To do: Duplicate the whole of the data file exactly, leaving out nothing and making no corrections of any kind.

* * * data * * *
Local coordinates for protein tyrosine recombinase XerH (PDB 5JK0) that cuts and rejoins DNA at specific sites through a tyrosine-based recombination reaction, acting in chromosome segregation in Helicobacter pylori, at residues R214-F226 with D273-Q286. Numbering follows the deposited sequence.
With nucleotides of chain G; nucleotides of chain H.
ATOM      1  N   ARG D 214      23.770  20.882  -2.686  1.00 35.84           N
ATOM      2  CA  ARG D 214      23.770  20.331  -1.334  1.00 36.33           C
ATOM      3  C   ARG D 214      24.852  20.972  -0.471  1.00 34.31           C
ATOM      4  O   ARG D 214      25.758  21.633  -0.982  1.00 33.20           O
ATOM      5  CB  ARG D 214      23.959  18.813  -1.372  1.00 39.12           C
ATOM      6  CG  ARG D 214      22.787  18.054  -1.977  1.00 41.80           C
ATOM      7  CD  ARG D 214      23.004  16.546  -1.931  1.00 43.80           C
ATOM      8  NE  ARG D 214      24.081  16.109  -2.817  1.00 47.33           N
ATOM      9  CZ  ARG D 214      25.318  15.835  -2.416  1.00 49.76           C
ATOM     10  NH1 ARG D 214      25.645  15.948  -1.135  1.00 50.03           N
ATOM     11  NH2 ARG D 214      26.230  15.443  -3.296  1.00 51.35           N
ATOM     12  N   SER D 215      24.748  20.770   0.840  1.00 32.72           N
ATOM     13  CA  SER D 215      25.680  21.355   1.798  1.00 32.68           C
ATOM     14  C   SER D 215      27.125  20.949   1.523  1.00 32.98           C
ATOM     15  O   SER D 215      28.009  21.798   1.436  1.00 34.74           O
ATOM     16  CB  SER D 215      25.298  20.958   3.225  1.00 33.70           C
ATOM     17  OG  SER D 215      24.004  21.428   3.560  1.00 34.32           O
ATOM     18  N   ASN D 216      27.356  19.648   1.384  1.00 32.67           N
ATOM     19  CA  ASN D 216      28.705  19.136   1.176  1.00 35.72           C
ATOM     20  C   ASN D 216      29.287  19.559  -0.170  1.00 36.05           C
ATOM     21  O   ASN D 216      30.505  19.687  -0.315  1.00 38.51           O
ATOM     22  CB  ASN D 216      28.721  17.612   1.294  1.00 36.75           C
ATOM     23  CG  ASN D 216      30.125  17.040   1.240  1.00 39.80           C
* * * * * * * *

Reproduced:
Local coordinates for protein tyrosine recombinase XerH (PDB 5JK0) that cuts and rejoins DNA at specific sites through a tyrosine-based recombination reaction, acting in chromosome segregation in Helicobacter pylori, at residues R214-F226 with D273-Q286. Numbering follows the deposited sequence.
With nucleotides of chain G; nucleotides of chain H.
ATOM      1  N   ARG D 214      23.770  20.882  -2.686  1.00 35.84           N
ATOM      2  CA  ARG D 214      23.770  20.331  -1.334  1.00 36.33           C
ATOM      3  C   ARG D 214      24.852  20.972  -0.471  1.00 34.31           C
ATOM      4  O   ARG D 214      25.758  21.633  -0.982  1.00 33.20           O
ATOM      5  CB  ARG D 214      23.959  18.813  -1.372  1.00 39.12           C
ATOM      6  CG  ARG D 214      22.787  18.054  -1.977  1.00 41.80           C
ATOM      7  CD  ARG D 214      23.004  16.546  -1.931  1.00 43.80           C
ATOM      8  NE  ARG D 214      24.081  16.109  -2.817  1.00 47.33           N
ATOM      9  CZ  ARG D 214      25.318  15.835  -2.416  1.00 49.76           C
ATOM     10  NH1 ARG D 214      25.645  15.948  -1.135  1.00 50.03           N
ATOM     11  NH2 ARG D 214      26.230  15.443  -3.296  1.00 51.35           N
ATOM     12  N   SER D 215      24.748  20.770   0.840  1.00 32.72           N
ATOM     13  CA  SER D 215      25.680  21.355   1.798  1.00 32.68           C
ATOM     14  C   SER D 215      27.125  20.949   1.523  1.00 32.98           C
ATOM     15  O   SER D 215      28.009  21.798   1.436  1.00 34.74           O
ATOM     16  CB  SER D 215      25.298  20.958   3.225  1.00 33.70           C
ATOM     17  OG  SER D 215      24.004  21.428   3.560  1.00 34.32           O
ATOM     18  N   ASN D 216      27.356  19.648   1.384  1.00 32.67           N
ATOM     19  CA  ASN D 216      28.705  19.136   1.176  1.00 35.72           C
ATOM     20  C   ASN D 216      29.287  19.559  -0.170  1.00 36.05           C
ATOM     21  O   ASN D 216      30.505  19.687  -0.315  1.00 38.51           O
ATOM     22  CB  ASN D 216      28.721  17.612   1.294  1.00 36.75           C
ATOM     23  CG  ASN D 216      30.125  17.040   1.240  1.00 39.80           C